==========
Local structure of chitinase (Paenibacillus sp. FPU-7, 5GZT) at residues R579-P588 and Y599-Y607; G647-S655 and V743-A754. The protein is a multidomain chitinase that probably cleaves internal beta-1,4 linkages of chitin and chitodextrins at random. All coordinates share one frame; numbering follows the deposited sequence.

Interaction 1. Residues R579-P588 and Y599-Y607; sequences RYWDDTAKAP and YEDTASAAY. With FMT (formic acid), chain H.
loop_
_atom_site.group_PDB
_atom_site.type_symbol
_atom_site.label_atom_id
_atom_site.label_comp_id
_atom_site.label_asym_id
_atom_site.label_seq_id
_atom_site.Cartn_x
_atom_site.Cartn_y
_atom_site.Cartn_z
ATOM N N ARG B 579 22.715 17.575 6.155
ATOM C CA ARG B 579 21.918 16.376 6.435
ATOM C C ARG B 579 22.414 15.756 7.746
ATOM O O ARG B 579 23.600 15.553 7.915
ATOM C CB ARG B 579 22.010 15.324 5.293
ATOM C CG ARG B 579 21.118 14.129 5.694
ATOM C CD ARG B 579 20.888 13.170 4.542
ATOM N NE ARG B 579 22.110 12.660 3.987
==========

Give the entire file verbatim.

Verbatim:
Local structure of chitinase (Paenibacillus sp. FPU-7, 5GZT) at residues R579-P588 and Y599-Y607; G647-S655 and V743-A754. The protein is a multidomain chitinase that probably cleaves internal beta-1,4 linkages of chitin and chitodextrins at random. All coordinates share one frame; numbering follows the deposited sequence.

Interaction 1. Residues R579-P588 and Y599-Y607; sequences RYWDDTAKAP and YEDTASAAY. With FMT (formic acid), chain H.
loop_
_atom_site.group_PDB
_atom_site.type_symbol
_atom_site.label_atom_id
_atom_site.label_comp_id
_atom_site.label_asym_id
_atom_site.label_seq_id
_atom_site.Cartn_x
_atom_site.Cartn_y
_atom_site.Cartn_z
ATOM N N ARG B 579 22.715 17.575 6.155
ATOM C CA ARG B 579 21.918 16.376 6.435
ATOM C C ARG B 579 22.414 15.756 7.746
ATOM O O ARG B 579 23.600 15.553 7.915
ATOM C CB ARG B 579 22.010 15.324 5.293
ATOM C CG ARG B 579 21.118 14.129 5.694
ATOM C CD ARG B 579 20.888 13.170 4.542
ATOM N NE ARG B 579 22.110 12.660 3.987